Senate staves off postal Armageddon with USPS reform bill
Postal bill averts 3,700 post-office closings for at least two years, but fails to address deeper, structural problems in how the postal service manages a vast operation, rivaled only by Wal-Mart in total employment.
In a rare bipartisan vote, the Senate on Wednesday passed a postal reform bill to head off a potential shutdown at the struggling US Postal Service, which now owes $13 billion to the Treasury and is expected to run out of cash as early as this summer.Skip to next paragraph
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The Senate bill aims to ease postal service deficits now approaching $23 million per day by refunding $11 billion in USPS overpayments to a federal retirement system. If Congress fails to act, the postal service could begin closing some 3,700 post offices and as many as 325 mail processing centers beginning May 15.
But the bill’s detractors argue – and its supporters concede – that the legislation does not offer comprehensive solutions for many of the postal service’s long-term challenges, such as a surfeit of facilities and an inability to innovate and find new businesses.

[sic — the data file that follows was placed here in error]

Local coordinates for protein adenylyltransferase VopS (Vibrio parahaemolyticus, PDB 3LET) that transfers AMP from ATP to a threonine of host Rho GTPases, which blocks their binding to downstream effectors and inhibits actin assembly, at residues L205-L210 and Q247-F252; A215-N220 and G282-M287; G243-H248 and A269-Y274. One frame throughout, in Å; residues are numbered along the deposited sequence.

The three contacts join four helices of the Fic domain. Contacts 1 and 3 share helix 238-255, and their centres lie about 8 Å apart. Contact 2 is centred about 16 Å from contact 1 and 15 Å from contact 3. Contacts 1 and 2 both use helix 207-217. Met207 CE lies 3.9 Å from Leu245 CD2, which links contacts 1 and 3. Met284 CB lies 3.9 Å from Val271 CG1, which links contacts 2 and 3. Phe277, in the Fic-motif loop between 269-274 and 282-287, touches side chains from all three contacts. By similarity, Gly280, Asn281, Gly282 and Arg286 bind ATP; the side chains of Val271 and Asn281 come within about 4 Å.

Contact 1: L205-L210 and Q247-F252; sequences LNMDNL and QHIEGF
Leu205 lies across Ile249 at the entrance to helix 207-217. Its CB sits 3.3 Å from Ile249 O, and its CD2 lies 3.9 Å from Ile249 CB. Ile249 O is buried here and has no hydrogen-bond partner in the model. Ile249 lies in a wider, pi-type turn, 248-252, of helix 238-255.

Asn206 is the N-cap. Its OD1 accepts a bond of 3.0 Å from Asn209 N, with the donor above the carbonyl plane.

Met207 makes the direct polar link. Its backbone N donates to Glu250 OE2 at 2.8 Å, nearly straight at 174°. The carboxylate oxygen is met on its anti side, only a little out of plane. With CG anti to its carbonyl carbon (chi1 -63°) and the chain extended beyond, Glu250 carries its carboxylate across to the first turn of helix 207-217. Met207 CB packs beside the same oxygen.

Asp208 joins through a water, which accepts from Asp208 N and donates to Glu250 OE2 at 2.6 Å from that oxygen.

"How to change the postal service to save it is complicated and challenging but together we came up with an answer," said Sen Joe Lieberman (I) of Connecticut, one of the bill's sponsors, to reporters after the vote.
The Senate bill, sponsored by a group of moderate legislators including Senator Lieberman, Sen. Susan Collins (R) of Maine, Sen. Tom Carper (D) of Delaware, and Sen. Scott Brown (R) of Massachusetts, passed 62 to 37 with 13 Republicans voting for the measure and four Democrats voting against. Both Democratic members of the West Virginia delegation voted against the measure after Sen. Joe Manchin's amendment to forbid post office closures for two years came up well short of approval during a marathon session in which the Senate voted on more than three dozen amendments.
The legislation aims to cut costs by funding buyouts and early retirement for its employees from the $11 billion refund, a move expected to cut the postal service's nearly 600,000 employees by about 20 percent, for a savings of about $8 billion a year. More cost savings will come through reducing the amount that the postal service contributes to its retiree health program and capping salaries for top postal executives at $199,000, at the level of Cabinet officials.